It’s interesting writing a review for a blog about a book that in its opening chapters includes the comment:
“It made me sad when I caught myself pretending that everybody out there in cyberspace cared about what I thought, when really nobody gives a sh*t. And when I multiplied that sad feeling by all the millions of people in their lonely little rooms, furiously writing and posting to their lonely little pages that nobody has time to read because they’re all so busy writing and posting, it kind of broke my heart.”
Nao, A Tale for the Time Being.
And perhaps that’s the reason this particular review has taken so long to write? More likely is that in recent weeks Elldrew have found themselves wrapped up in 3 novels, all of which coincidentally are a blighting condemnation of the virtual world and the extent to which the internet is rapidly dominating our lives.
The first by Ruth Ozeki. “A Tale for the Time Being” is the somewhat tranquil and beautiful tale of a woman living on a remote island in Canada who discovers a Hello Kitty lunchbox, washed up on the beach near her home, containing the diary of a young Japanese girl (Nao). As Ruth and Nao’s lives overlap and intersect through the chapters, Ozeki raises thoughtful questions about modern life and our obsession with technology from the very different perspectives of the thirty something Ruth, the adolescent Nao, and Nao’s elderly Grandmother – a Zen Buddhist monk. Over the course of the book, Ozeki questions the value we put on technology and its ability to both save and sentence us, with social media being both the trigger for some of its most tragic narratives, but also the saviour for other events. A Tale for the Time Being is compelling and a page turner, but in a Zen-like peaceful way, which is precisely the opposite of “CyberStorm” by Matthew Mather.
Whereas A Tale for the Time Being challenges our technological crutches, CyberStorm actually takes them away from us – for when a cyber attack coincides with a monstrous blizzard and a bird-flu epidemic, the citizens of Manhattan are left alone and isolated from the outside world without heat, power, running water and the other modern conveniences we take for granted. Fast paced, harrowing and occasional gruesome CyberStorm makes one realise how dependent we really are on the internet and technology itself.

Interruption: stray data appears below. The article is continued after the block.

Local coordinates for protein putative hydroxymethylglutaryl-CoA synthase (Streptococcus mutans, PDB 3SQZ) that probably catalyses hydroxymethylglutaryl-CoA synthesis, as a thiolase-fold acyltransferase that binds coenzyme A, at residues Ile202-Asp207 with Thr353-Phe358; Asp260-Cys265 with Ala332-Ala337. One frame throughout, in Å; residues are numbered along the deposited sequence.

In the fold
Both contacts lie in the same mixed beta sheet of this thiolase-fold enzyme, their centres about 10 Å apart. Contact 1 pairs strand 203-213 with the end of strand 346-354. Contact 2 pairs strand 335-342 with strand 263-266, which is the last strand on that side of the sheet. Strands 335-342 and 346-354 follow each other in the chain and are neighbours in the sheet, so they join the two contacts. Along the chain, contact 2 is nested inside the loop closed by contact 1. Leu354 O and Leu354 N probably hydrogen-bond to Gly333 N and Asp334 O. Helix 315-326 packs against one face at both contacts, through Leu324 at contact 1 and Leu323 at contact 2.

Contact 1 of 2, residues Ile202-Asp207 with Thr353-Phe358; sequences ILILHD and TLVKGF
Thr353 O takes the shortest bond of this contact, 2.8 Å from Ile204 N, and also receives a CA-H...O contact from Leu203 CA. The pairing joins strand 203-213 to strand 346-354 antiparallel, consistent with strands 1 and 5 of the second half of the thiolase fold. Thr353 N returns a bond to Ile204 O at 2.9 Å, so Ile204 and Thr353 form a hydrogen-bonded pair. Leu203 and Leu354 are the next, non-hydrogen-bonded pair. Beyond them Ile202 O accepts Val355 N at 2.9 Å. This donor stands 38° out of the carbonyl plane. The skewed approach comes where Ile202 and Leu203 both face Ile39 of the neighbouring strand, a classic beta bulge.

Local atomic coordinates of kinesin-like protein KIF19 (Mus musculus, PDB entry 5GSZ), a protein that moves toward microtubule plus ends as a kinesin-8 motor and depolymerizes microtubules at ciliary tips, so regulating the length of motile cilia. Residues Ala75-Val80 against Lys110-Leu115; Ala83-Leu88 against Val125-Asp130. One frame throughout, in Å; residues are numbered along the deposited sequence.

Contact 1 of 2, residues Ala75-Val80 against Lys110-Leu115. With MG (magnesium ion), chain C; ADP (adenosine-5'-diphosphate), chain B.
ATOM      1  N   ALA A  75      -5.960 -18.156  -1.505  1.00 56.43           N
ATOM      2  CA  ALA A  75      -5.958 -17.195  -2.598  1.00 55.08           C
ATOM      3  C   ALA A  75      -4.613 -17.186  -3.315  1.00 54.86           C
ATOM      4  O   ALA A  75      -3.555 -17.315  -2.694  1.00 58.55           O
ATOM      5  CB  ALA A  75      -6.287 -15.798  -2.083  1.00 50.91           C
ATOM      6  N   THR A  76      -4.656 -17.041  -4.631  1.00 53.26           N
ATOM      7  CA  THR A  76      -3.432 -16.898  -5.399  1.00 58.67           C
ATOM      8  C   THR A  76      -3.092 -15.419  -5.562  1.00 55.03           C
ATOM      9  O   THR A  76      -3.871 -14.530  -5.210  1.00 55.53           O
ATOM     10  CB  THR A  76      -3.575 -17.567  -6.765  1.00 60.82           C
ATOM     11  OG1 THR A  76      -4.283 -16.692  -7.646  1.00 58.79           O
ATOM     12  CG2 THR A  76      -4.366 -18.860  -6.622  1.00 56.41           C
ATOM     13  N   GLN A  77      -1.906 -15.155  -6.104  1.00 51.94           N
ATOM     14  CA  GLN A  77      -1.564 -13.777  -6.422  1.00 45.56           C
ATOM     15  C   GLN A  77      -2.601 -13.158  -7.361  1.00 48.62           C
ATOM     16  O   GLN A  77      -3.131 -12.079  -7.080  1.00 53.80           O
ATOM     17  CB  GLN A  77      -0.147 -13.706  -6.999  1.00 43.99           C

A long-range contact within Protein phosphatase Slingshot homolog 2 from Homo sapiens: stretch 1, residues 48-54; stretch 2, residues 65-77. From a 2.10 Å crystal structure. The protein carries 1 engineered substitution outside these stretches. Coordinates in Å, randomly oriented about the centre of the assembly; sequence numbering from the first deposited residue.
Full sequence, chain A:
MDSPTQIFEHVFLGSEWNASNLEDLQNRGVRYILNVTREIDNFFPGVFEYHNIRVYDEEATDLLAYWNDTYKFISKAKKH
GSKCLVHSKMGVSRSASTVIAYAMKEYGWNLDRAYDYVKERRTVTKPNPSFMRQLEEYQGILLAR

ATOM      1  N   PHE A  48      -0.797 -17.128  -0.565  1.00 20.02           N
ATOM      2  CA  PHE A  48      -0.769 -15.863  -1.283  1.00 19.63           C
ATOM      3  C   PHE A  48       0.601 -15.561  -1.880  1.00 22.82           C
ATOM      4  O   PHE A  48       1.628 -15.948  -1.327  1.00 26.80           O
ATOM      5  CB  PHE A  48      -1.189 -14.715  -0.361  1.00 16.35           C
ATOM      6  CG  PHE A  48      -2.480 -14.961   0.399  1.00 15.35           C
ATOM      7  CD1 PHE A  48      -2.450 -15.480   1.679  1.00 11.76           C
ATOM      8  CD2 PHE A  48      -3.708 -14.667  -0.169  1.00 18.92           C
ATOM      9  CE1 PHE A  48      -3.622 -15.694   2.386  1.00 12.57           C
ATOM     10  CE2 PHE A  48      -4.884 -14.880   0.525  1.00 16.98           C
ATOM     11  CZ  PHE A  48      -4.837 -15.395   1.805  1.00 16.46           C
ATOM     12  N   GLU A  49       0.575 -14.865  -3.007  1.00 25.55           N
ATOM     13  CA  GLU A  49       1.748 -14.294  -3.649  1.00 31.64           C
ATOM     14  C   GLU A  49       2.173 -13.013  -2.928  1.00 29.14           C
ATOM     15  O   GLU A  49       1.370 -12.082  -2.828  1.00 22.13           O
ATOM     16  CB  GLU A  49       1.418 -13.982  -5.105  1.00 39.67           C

The third book in this review is “The Circle” by Dave Eggers. Dave takes the concepts introduced by both Ruth Ozeki and Matthew Mather, and rolls us forward to a not too distant future where technology developments have spiralled to create a concerning and slightly sinister world. The Circle, in this book, is a technology company that links users’ personal emails, social media and finances with their universal operating system, resulting in one online identity, and a new age of transparency (think Facebook meets Google meets Microsoft). The Circle’s objective is to remove all privacy with the tag that “Secrets are lies. Sharing is Caring. Privacy is Theft.” Their goal is to record everything anyone does throughout their life, under the concept that if you have nothing to hide you have nothing to be afraid of, and you would not do anything that you might want to hide. Ergo an end to crime, but at the cost of The Circle controlling all information on all people, all the time. Combining that concept with the events in A Tale for the Time Being and the story of CyberStorm is truly a nightmare scenario!
Taken to very different extremes but each of these books, at their heart, aims to judge our obsession with the digital world, and the power it has over each of our lives. In addition, each book made us want to put down the phone/tablet/kindle/laptop* and go out and experience life. So that, most likely, is why it has taken so long to write this review. It is also the reason we have covered 3 books in 3 paragraphs – if you’re interested go and read them, go and make your own judgement on their messages and your own opinion of their quality (but don’t stop reading Planet Elldrew as that would make us sad!).
With our new found escaping technology philosophy in mind; Planet Elldrew will soon be taking a short break whilst we go and spend some time living in some Palaeolithic cave dwellings in Italy. Don’t be deceived into thinking that this is a little out of character for Elldrew, or that these books must really have changed us, as the caves have been fitted with Philippe Starck bathrooms, underfloor heating and room service. A review will of course follow…
*delete as appropriate.